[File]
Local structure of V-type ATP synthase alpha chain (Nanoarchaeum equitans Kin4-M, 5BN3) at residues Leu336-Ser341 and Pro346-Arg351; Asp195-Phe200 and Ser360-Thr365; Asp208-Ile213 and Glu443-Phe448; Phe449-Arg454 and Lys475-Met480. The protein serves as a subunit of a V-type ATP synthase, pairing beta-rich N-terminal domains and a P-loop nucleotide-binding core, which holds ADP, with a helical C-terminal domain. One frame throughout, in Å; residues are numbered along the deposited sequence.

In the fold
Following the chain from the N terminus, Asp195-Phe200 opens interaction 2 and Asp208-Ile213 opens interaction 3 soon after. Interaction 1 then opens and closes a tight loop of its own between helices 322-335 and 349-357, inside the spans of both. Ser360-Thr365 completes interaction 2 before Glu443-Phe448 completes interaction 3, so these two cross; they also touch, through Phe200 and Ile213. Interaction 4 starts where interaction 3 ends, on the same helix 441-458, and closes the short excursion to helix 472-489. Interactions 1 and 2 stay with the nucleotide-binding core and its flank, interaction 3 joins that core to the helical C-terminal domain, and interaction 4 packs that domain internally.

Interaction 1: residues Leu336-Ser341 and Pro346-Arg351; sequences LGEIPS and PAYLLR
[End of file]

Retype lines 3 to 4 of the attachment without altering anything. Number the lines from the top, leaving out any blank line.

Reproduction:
Following the chain from the N terminus, Asp195-Phe200 opens interaction 2 and Asp208-Ile213 opens interaction 3 soon after. Interaction 1 then opens and closes a tight loop of its own between helices 322-335 and 349-357, inside the spans of both. Ser360-Thr365 completes interaction 2 before Glu443-Phe448 completes interaction 3, so these two cross; they also touch, through Phe200 and Ile213. Interaction 4 starts where interaction 3 ends, on the same helix 441-458, and closes the short excursion to helix 472-489. Interactions 1 and 2 stay with the nucleotide-binding core and its flank, interaction 3 joins that core to the helical C-terminal domain, and interaction 4 packs that domain internally.

Interaction 1: residues Leu336-Ser341 and Pro346-Arg351; sequences LGEIPS and PAYLLR